Bureau of Mines / Minerals yearbook: Metals and minerals 1978-79
Year 1978-79, Volume 1 (1978-1979)
Cooper, Franklin D.
Mining and quarrying trends in the metal and nonmetal industries, pp. 1-26 PDF (1.9 MB)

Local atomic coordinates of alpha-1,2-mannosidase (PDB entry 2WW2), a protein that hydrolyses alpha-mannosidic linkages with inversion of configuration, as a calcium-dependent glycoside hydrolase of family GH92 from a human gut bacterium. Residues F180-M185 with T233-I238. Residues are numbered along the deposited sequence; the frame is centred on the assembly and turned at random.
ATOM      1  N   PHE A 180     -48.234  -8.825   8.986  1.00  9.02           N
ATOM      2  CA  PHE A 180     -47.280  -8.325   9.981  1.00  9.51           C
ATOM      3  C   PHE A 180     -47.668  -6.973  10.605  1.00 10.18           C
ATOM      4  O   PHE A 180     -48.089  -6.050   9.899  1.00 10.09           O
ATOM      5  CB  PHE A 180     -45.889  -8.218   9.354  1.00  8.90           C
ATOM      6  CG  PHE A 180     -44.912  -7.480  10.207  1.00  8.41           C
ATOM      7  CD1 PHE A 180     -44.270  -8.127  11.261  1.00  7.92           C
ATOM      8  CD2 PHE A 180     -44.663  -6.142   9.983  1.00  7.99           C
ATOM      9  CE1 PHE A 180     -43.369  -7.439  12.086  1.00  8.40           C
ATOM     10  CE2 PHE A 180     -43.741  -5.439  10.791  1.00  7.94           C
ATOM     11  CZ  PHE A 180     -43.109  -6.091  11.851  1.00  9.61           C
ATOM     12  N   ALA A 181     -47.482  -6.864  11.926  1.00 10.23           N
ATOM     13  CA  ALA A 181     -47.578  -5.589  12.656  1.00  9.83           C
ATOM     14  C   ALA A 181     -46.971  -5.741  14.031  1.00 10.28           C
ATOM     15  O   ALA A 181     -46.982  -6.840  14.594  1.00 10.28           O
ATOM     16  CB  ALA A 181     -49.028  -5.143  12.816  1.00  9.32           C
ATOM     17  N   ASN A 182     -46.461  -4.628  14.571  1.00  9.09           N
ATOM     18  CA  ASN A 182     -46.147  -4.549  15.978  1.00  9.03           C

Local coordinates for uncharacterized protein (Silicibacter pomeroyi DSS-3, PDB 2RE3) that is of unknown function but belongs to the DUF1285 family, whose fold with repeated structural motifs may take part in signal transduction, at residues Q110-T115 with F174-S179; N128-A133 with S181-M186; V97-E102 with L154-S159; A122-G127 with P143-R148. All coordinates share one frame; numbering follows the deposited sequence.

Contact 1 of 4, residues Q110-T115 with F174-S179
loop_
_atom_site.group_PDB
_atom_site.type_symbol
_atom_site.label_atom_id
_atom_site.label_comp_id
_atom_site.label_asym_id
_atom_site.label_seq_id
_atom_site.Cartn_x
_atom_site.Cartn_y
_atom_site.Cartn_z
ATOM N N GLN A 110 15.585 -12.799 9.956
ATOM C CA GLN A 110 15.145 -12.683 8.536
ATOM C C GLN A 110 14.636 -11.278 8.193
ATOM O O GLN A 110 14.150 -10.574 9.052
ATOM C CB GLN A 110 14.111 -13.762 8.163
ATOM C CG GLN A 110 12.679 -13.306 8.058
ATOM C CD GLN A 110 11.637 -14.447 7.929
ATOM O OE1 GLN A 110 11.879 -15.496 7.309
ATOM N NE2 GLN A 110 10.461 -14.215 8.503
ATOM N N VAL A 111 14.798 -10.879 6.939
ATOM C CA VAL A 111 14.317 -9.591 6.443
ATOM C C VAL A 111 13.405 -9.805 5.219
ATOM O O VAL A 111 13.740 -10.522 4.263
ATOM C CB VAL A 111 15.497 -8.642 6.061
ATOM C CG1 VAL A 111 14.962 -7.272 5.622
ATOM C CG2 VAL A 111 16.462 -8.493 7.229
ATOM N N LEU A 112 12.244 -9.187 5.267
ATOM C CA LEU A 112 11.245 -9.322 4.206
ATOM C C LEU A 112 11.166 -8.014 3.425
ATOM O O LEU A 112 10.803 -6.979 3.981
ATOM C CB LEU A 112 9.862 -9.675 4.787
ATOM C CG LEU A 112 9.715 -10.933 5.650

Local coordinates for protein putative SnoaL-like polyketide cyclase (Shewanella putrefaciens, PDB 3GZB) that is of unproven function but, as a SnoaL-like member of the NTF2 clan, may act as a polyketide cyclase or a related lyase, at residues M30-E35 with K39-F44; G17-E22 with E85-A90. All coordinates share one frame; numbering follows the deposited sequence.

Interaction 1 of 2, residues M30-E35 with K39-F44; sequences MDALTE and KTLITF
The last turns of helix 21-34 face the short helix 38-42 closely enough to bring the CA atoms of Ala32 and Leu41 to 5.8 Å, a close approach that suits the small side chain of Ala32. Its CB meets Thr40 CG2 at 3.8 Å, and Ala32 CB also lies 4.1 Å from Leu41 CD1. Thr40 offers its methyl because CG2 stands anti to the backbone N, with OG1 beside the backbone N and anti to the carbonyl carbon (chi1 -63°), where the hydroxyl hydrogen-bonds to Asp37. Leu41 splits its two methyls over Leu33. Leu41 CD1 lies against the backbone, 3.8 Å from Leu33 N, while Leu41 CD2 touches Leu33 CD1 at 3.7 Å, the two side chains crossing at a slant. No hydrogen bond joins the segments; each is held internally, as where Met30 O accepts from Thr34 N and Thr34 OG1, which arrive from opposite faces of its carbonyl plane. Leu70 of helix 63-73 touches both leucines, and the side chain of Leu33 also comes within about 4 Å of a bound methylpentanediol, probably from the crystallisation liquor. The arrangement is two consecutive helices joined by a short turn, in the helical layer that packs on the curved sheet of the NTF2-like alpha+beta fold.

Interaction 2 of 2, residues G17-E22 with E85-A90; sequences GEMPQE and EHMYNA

1Mining and Quarrying Trends in the Metal and Nonmetal Industries By Franklin D. CoOper1 The value of nonfuel mineral raw materials produced in the United States in 1978 was $20 billion. In 1979, total value increased to an estimated $24 billion, up 20% from 1978. Of the principal metallic ores produced in 1979, about half showed increased quantitative output and all showed increased value per ton compared with that of 1978. Most nonmetallic commodities showed increases in quantitative output and in average value per ton. Because of its decreasing share of the world market, the domestic mineral industry's concerns were the increasing costs of capital, labor, and energy; withdrawals of public lands from mining; and the increasing cost of environmental regulations that tended to deter or delay investment in the Nation's capacity for producing essential minerals. In 1978, based on a survey of 64 mining and metals industries by Citibank, the rate of return on net worth in nonferrous metal manufacturing ranked 55th, nonmetal mining ranked 61st, and metal mining, 64th. The combined mining sector returned 3% of equity. Low profitability of some mining firms increased the cost of their borrowing and reduced the availability of funds except from banks at very high rates. Pollution control expenditures in 1978 by the nonferrous metal industry equaled 12% of its total capital spending. Legislation and Government Programs.—A 1979 Bureau of Land Management (BLM) inventory of 7,811 separate land withdrawals in the United States indicated that of the 67.9 million acres with- drawn, as required by the Federal Land Policy and Management Act, about 54.2 million acres were closed to mining under the general laws and 18.9 million acres were closed to leasing. Some withdrawals covered both locatable and leasable minerals. The U.S. Department of the Interior (DOl) announced final approval of agreements with Montana, Utah, and Wyoming, permitting these States to supervise surface mining and reclamation on Federal lands within their borders. DOI relaxed proposed restrictions for mineral development on 56.6 million acres of public land in Western States that could be turned into wilderness areas. The primary conclusion of an 87-page report to Congress by the General Accounting Office (GAO) issued in late 1979 states that the cumulative effects of restrictive and contradictory Government policies and regulations are discouraging investment in U.S. mining and mineral processing and are forcing an increasing reliance on imported minerals. Exploration and Development.—A University of Alaska report, issued in 1978, showed that 26% of the State's land area was open to mineral entry under Federal and State laws. Prospecting was permitted on 64 million acres of Federal lands and 36 million acres of State lands. New mining claims filed in 1978 totaled 18,500. Exploration in 1979 employed 1,700 persons and cost an estimated $75 million. The uranium industry in 1978 spent $290 million for 52.5 million feet of exploration drilling in the United States. The number of major companies report-
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